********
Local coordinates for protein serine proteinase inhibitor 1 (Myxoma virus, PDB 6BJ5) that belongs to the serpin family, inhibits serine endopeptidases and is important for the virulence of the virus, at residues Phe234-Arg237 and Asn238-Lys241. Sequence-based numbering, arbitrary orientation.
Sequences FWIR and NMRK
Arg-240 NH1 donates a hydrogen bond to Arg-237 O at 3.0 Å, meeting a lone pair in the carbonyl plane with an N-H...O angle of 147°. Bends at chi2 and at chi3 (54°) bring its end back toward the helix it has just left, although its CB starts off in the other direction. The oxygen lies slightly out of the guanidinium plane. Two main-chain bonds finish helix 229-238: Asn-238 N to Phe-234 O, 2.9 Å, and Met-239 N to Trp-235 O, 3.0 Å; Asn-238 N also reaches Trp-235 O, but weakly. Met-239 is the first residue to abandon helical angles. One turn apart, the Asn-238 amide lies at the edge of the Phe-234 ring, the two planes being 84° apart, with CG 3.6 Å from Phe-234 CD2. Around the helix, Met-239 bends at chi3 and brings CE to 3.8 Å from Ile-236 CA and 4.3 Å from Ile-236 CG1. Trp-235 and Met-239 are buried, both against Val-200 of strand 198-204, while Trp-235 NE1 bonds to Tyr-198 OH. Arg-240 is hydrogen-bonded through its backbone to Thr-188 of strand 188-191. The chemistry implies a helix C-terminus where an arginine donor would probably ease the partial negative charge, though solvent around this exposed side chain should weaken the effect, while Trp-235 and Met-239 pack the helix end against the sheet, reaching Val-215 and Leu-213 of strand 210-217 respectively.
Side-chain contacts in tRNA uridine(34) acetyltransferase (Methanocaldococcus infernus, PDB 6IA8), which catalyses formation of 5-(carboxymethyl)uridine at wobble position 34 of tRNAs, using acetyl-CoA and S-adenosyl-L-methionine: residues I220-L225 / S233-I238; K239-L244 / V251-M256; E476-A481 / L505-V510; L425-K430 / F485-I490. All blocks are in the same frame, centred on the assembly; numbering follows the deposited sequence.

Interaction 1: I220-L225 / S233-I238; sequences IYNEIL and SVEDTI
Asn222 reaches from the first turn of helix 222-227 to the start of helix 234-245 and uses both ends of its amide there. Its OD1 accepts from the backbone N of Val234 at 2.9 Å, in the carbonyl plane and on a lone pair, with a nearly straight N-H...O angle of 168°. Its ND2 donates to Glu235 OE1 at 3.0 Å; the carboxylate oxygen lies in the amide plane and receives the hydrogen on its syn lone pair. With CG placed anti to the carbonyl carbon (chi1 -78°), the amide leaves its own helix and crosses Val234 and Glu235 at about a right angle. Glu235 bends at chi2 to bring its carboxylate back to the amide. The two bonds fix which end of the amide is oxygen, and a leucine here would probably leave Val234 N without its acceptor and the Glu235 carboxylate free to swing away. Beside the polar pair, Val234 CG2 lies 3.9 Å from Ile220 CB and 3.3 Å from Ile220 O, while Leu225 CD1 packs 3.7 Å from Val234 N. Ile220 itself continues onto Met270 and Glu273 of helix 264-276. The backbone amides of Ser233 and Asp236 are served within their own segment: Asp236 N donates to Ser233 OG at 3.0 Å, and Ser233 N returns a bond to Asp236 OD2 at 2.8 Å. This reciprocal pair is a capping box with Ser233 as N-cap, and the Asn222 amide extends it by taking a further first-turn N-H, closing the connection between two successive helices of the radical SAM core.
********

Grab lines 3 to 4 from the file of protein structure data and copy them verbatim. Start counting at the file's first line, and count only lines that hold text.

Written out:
Arg-240 NH1 donates a hydrogen bond to Arg-237 O at 3.0 Å, meeting a lone pair in the carbonyl plane with an N-H...O angle of 147°. Bends at chi2 and at chi3 (54°) bring its end back toward the helix it has just left, although its CB starts off in the other direction. The oxygen lies slightly out of the guanidinium plane. Two main-chain bonds finish helix 229-238: Asn-238 N to Phe-234 O, 2.9 Å, and Met-239 N to Trp-235 O, 3.0 Å; Asn-238 N also reaches Trp-235 O, but weakly. Met-239 is the first residue to abandon helical angles. One turn apart, the Asn-238 amide lies at the edge of the Phe-234 ring, the two planes being 84° apart, with CG 3.6 Å from Phe-234 CD2. Around the helix, Met-239 bends at chi3 and brings CE to 3.8 Å from Ile-236 CA and 4.3 Å from Ile-236 CG1. Trp-235 and Met-239 are buried, both against Val-200 of strand 198-204, while Trp-235 NE1 bonds to Tyr-198 OH. Arg-240 is hydrogen-bonded through its backbone to Thr-188 of strand 188-191. The chemistry implies a helix C-terminus where an arginine donor would probably ease the partial negative charge, though solvent around this exposed side chain should weaken the effect, while Trp-235 and Met-239 pack the helix end against the sheet, reaching Val-215 and Leu-213 of strand 210-217 respectively.
Side-chain contacts in tRNA uridine(34) acetyltransferase (Methanocaldococcus infernus, PDB 6IA8), which catalyses formation of 5-(carboxymethyl)uridine at wobble position 34 of tRNAs, using acetyl-CoA and S-adenosyl-L-methionine: residues I220-L225 / S233-I238; K239-L244 / V251-M256; E476-A481 / L505-V510; L425-K430 / F485-I490. All blocks are in the same frame, centred on the assembly; numbering follows the deposited sequence.